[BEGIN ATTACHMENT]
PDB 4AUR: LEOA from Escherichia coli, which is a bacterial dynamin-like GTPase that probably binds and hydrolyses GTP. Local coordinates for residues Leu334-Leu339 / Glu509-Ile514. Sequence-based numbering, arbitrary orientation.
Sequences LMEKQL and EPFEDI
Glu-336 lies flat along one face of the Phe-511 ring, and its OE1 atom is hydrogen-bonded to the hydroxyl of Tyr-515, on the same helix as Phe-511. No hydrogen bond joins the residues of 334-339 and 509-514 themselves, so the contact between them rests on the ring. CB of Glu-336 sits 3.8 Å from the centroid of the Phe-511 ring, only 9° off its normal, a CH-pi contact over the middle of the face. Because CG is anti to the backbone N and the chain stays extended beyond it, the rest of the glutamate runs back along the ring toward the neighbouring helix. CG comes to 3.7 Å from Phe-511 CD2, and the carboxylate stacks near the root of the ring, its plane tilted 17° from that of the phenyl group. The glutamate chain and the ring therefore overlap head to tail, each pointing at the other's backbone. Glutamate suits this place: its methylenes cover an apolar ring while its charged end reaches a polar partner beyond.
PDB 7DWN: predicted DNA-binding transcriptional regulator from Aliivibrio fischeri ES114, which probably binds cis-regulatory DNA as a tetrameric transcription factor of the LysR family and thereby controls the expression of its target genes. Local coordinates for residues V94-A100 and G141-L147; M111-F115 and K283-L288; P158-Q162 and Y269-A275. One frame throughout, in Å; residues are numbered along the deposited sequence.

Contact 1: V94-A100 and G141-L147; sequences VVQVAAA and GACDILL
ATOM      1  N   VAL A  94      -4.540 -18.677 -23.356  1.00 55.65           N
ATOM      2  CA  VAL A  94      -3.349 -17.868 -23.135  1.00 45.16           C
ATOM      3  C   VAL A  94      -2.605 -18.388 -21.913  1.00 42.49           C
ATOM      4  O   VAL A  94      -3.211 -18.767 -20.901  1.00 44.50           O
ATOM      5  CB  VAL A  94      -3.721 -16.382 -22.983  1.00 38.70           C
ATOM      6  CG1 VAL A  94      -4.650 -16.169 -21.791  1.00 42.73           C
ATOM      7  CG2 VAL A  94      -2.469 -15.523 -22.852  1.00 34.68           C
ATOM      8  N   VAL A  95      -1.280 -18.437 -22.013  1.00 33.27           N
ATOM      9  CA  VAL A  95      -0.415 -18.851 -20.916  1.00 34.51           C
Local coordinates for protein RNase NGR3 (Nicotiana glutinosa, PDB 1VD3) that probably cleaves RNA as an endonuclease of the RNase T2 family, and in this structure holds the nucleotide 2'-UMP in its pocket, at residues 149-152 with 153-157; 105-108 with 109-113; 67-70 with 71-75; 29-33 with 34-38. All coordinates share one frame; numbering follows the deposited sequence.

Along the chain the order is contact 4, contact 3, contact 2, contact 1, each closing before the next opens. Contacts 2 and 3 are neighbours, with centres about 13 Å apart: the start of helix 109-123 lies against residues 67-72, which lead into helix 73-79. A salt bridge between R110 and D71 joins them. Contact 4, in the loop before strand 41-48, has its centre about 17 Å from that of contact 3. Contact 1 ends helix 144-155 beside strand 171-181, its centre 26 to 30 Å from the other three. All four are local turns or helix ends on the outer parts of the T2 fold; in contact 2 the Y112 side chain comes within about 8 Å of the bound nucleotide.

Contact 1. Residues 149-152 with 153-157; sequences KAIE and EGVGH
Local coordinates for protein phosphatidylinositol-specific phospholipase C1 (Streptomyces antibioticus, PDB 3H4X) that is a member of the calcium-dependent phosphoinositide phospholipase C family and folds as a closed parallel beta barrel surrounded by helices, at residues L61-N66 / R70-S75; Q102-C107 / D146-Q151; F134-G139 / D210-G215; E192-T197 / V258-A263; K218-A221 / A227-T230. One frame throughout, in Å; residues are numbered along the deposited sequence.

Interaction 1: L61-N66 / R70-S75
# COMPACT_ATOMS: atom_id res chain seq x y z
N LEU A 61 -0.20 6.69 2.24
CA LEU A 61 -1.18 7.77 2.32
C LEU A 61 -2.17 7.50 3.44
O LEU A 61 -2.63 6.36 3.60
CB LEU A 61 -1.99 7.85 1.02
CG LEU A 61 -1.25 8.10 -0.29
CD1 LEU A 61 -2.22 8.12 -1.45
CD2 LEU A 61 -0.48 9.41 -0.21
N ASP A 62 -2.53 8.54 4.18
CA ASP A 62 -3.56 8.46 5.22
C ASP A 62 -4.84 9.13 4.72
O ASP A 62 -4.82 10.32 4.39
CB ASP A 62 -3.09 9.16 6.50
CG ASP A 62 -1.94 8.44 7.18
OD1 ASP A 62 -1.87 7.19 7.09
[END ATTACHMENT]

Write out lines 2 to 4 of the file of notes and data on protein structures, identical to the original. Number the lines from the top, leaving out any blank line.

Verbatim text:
Sequences LMEKQL and EPFEDI
Glu-336 lies flat along one face of the Phe-511 ring, and its OE1 atom is hydrogen-bonded to the hydroxyl of Tyr-515, on the same helix as Phe-511. No hydrogen bond joins the residues of 334-339 and 509-514 themselves, so the contact between them rests on the ring. CB of Glu-336 sits 3.8 Å from the centroid of the Phe-511 ring, only 9° off its normal, a CH-pi contact over the middle of the face. Because CG is anti to the backbone N and the chain stays extended beyond it, the rest of the glutamate runs back along the ring toward the neighbouring helix. CG comes to 3.7 Å from Phe-511 CD2, and the carboxylate stacks near the root of the ring, its plane tilted 17° from that of the phenyl group. The glutamate chain and the ring therefore overlap head to tail, each pointing at the other's backbone. Glutamate suits this place: its methylenes cover an apolar ring while its charged end reaches a polar partner beyond.
PDB 7DWN: predicted DNA-binding transcriptional regulator from Aliivibrio fischeri ES114, which probably binds cis-regulatory DNA as a tetrameric transcription factor of the LysR family and thereby controls the expression of its target genes. Local coordinates for residues V94-A100 and G141-L147; M111-F115 and K283-L288; P158-Q162 and Y269-A275. One frame throughout, in Å; residues are numbered along the deposited sequence.